Multiple percutaneously deployed devices are being investigated for LAA closure. On March 13, 2015 an occlusion device, the Watchman™ LAA Closure Technology (Boston Scientific Corp., Marlborough, MA), received approval from the US Food and Drug Administration (FDA) for stroke prevention in individuals with AF. The Watchman™ LAA Closure Technology is indicated for stroke prevention in individuals with AF who are candidates for systemic anticoagulation. The most relevant evidence comes from two industry-sponsored randomized controlled trials (RCTs) that compared the Watchman™ device with anticoagulation. One trial reported noninferiority on a composite outcome of stroke, cardiovascular/unexplained death, or systemic embolism after 2 years of follow-up, with continued benefits with the Watchman™ device after 4 years of follow-up.

PROTECT-AF, a multicenter, prospective randomized controlled trial (RCT), was conducted to determine whether percutaneous LAA closure with a Watchman™ device was noninferior to warfarin for stroke prevention in NVAF. In the study, 707 individuals who were at least 18 years of age, with NVAF, a CHADS2 score of one or greater, and with eligibility for long-term warfarin therapy were enlisted from 59 centers in the US and Europe and were randomized in a device-to-control ratio of two to one. Device individuals were treated with warfarin until day 45 to allow for endothelialization; thereafter, warfarin was discontinued. Individuals were followed with transesophageal echo at 45 days, 6 months, and 1 year, and were seen for clinical follow-up biannually for up to 5 years, and had regular international normalized ratio (INR) monitoring while on warfarin. Primary effectiveness composite endpoints were stroke, cardiovascular death, and systemic embolism.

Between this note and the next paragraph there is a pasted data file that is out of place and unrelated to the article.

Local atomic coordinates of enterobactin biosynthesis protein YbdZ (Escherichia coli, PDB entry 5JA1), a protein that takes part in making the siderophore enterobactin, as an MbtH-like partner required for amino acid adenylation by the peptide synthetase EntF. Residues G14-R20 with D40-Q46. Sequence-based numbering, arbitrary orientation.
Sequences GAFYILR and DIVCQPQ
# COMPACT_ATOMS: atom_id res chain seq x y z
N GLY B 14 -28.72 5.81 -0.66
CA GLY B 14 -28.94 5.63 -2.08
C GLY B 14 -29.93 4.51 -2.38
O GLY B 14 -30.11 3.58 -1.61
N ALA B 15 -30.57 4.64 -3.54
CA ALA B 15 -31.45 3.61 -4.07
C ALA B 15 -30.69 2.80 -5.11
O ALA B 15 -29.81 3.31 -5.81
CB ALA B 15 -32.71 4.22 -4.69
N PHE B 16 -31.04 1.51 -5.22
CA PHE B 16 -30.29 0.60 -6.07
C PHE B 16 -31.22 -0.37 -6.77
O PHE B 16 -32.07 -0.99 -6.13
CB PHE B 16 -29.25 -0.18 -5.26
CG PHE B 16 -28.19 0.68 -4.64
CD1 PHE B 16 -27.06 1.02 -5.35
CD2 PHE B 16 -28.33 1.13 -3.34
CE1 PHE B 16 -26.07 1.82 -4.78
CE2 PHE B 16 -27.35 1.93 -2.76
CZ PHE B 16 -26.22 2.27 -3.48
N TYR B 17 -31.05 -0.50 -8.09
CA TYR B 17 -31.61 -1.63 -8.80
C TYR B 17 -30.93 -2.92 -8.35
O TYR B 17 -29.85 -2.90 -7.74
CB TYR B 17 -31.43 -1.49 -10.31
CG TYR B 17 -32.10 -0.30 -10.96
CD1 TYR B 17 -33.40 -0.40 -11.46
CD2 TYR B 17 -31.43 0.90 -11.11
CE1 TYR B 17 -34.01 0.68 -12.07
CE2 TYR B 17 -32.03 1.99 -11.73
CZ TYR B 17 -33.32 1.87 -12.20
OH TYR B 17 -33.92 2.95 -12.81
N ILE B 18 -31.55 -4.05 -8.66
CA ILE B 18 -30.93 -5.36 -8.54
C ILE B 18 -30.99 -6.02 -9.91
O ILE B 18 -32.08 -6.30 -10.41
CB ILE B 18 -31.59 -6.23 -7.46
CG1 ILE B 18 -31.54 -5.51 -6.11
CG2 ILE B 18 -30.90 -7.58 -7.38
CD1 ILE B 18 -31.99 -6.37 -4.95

The primary safety endpoints were life-threatening events, which included device embolization requiring retrieval and bleeding events such as pericardial effusion requiring drainage, cranial bleeding events due to any source, gastrointestinal bleeds requiring transfusion, and any bleeding related to the device or procedure that necessitated a surgical procedure. The primary efficacy outcome occurred at a rate of 3.0 per 100 patient years in the LAA closure group compared with 4.9 per 100 patient years in the warfarin group. Based on these outcomes, the probability of noninferiority was greater than 99.9 percent. For the individual components of the primary outcome, cardiovascular/unexplained death and hemorrhagic stroke were higher in the warfarin group. In contrast, ischemic stroke was higher in the LAA closure group at 2.2 per 100 patient years compared with 1.6 per 100 patient years in the warfarin group. The primary safety outcome occurred more commonly in the LAA closure group, at a rate of 7.4 per 100 patient years compared with 4.4 per 100 patient years in the warfarin group. The excess adverse event rates of the LAA closure group were primarily the result of early adverse events associated with placement of the device. Outcomes through four years follow-up were reported by Reddy et al. in 2014. The relative risk for the composite primary outcome in the Watchman™ group compared with anticoagulation was 0.60, which met the noninferiority criteria with a confidence interval of greater than 99.9 percent. The study reported fewer hemorrhagic strokes occurred in the Watchman™ group, and fewer cardiovascular events occurred in the Watchman™ group. Rates of ischemic stroke did not differ significantly between the groups, but the study reported Watchman™ group individuals had lower all-cause mortality than anticoagulation group individuals.